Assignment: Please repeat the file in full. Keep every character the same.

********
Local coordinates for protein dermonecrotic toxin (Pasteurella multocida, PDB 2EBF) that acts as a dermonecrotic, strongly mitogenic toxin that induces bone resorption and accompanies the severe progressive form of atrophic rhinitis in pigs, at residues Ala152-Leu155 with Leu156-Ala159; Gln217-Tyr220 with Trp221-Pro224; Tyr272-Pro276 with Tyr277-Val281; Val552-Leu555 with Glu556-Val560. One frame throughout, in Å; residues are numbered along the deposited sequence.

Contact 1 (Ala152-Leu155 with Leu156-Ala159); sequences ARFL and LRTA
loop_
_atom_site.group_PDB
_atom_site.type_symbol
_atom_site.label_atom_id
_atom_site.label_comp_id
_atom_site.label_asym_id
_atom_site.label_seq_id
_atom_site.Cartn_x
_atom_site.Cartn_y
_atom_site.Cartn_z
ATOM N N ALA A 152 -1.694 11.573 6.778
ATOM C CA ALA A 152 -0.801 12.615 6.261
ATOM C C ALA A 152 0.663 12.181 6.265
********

Local coordinates for protein dermonecrotic toxin (Pasteurella multocida, PDB 2EBF) that acts as a dermonecrotic, strongly mitogenic toxin that induces bone resorption and accompanies the severe progressive form of atrophic rhinitis in pigs, at residues Ala152-Leu155 with Leu156-Ala159; Gln217-Tyr220 with Trp221-Pro224; Tyr272-Pro276 with Tyr277-Val281; Val552-Leu555 with Glu556-Val560. One frame throughout, in Å; residues are numbered along the deposited sequence.

Contact 1 (Ala152-Leu155 with Leu156-Ala159); sequences ARFL and LRTA
loop_
_atom_site.group_PDB
_atom_site.type_symbol
_atom_site.label_atom_id
_atom_site.label_comp_id
_atom_site.label_asym_id
_atom_site.label_seq_id
_atom_site.Cartn_x
_atom_site.Cartn_y
_atom_site.Cartn_z
ATOM N N ALA A 152 -1.694 11.573 6.778
ATOM C CA ALA A 152 -0.801 12.615 6.261
ATOM C C ALA A 152 0.663 12.181 6.265